The information was getting out, this has clearly been worked on for months in liaison with the Poles and their Mig 29s being supplied to Ukraine, so in the end it had to have an official explanation to prevent Russia and its pals leading and controlling the debate about escalation. It’s not like they haven’t been reading the various media outlets discussing this the past week.

Rudeboy
Rudeboy
6 months ago
Reply to  Quentin D63

The Russian’s right now have to completely change their air defence posture, regardless of whether or not Storm Shadow is deployed….

Monkey spanker
Monkey spanker
6 months ago

Had a look at the numbers. There were 900 storm shadow made. 96 have been used. Some I think are getting an upgrade as they are 20+ years old.
They are to be replaced around 2030ish. They are the RAF main cruise missile weapon so some need to be kept for that purpose.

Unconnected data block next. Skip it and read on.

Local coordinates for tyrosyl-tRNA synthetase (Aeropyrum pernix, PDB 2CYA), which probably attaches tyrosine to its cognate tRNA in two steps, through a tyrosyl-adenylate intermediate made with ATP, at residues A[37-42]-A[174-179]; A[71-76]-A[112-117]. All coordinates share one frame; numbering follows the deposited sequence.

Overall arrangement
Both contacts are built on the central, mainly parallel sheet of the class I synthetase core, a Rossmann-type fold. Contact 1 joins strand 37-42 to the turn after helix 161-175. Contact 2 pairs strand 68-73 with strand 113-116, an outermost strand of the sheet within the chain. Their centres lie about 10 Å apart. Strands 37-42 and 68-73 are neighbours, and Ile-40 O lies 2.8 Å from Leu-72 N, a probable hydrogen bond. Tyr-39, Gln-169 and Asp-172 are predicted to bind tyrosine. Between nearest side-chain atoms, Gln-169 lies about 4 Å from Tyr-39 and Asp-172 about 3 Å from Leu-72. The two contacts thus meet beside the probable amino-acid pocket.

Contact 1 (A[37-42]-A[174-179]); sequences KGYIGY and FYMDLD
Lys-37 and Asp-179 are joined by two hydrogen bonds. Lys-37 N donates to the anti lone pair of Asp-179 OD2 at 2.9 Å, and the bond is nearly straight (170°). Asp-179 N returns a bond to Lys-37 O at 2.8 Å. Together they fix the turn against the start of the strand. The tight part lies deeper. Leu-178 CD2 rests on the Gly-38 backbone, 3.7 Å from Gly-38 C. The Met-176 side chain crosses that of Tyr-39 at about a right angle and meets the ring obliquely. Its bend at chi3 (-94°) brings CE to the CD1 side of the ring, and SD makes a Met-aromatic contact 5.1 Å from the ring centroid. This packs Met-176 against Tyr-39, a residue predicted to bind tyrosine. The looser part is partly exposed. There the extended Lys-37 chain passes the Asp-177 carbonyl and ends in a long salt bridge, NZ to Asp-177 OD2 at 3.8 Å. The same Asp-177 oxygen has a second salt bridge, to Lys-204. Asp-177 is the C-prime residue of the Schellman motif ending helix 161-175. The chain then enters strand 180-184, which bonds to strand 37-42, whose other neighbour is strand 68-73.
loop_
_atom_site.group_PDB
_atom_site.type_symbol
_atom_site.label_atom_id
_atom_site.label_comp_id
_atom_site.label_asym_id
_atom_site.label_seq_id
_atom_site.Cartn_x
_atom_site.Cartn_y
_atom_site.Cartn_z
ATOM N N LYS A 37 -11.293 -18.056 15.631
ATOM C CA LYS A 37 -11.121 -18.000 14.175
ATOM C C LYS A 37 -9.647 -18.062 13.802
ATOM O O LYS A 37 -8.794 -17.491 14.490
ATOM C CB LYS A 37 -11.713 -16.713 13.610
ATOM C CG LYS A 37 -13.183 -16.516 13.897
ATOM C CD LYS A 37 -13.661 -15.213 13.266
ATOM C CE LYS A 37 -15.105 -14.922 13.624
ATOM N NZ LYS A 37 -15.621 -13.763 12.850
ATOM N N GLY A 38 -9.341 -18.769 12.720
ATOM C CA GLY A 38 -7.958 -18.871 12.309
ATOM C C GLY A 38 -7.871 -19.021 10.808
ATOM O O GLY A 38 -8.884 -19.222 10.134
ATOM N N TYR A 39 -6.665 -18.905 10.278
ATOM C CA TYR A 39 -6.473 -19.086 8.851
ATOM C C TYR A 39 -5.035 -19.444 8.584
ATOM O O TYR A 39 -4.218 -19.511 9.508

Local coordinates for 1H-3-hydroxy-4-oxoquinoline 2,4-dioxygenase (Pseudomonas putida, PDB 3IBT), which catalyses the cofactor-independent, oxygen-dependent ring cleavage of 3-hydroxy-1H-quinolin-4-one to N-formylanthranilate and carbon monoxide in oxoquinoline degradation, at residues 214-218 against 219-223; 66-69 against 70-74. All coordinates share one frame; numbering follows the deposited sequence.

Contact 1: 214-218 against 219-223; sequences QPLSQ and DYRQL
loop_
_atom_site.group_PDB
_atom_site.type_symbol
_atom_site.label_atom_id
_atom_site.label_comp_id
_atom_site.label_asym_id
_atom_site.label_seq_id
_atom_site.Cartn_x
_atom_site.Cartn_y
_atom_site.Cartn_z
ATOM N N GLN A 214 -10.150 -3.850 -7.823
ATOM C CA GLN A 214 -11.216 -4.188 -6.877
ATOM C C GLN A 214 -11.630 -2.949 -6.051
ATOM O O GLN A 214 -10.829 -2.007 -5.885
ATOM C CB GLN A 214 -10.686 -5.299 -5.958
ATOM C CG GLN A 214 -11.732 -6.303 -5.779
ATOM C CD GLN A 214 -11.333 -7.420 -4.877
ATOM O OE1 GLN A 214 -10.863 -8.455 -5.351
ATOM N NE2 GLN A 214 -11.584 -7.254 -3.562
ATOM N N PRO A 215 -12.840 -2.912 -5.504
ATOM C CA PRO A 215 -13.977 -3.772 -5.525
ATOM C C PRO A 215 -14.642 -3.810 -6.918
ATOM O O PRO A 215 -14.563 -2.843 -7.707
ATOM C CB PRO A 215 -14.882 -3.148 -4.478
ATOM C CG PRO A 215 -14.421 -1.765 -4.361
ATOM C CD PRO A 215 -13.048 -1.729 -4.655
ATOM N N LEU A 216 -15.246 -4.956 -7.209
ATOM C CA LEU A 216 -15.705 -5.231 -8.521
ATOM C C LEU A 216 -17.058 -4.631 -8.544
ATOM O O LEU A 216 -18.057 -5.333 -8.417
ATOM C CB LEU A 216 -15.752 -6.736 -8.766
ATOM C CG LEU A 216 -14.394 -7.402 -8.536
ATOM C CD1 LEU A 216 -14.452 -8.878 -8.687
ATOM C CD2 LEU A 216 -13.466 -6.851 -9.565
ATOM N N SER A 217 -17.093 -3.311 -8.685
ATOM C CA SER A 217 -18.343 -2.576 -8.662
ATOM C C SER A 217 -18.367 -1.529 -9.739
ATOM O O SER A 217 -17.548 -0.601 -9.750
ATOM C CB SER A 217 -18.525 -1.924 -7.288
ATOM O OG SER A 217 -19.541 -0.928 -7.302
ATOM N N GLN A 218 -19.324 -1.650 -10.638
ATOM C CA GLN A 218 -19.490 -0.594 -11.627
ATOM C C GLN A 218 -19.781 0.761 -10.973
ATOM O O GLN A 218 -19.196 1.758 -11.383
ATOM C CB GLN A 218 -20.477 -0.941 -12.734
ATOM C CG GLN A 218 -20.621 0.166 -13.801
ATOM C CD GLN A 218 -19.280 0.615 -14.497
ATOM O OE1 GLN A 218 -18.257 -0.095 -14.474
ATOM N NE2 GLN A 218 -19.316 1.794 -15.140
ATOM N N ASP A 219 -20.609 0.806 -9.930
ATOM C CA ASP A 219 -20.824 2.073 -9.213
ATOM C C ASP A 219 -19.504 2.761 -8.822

Rudeboy
Rudeboy
6 months ago
Reply to  Monkey spanker

Over 400 are going through the Spear 4 MLU process. But…MoD may decided to up that number to the entire stockpile given recent events…

France had c400 left and was only planning to MLU 100 of them…

If the MLU numbers stay at the original numbers we’ve got c400 to give to Ukraine that need ‘disposing’ of….and France ‘could’ give c300…

Hopefully though someone in UK MoD and French MoD have decided to increase the MLU numbers. No idea if the Italian’s are MLU’ing their c100 missiles either…

Steve
Steve
6 months ago

I wonder why we keep drip feeding Ukraine with weapons. Feels like every few months the government decides to donate another item. Anyone know why we didn’t donate these months ago at the same time as other weapon systems?

Tomartyr
Tomartyr
6 months ago

Can anyone clued in talk about how Storm Shadow are launched? A video on Suchomimus’ YouTube channel (good videos but questionably well informed commentary) shows an attack on a building deep in RU controlled territory, well outside range of most of Ukraine’s arsenal, alongside a video of a contrail supposedly left by a high altitude plane launching missiles. This has led to speculation that it’s the first use of Storm Shadow which in turn has led to an argument over whether Storm Shadow would be launched from high or low altitude. My reading leads me to believe it would be… Read more »

Last edited 6 months ago by Tomartyr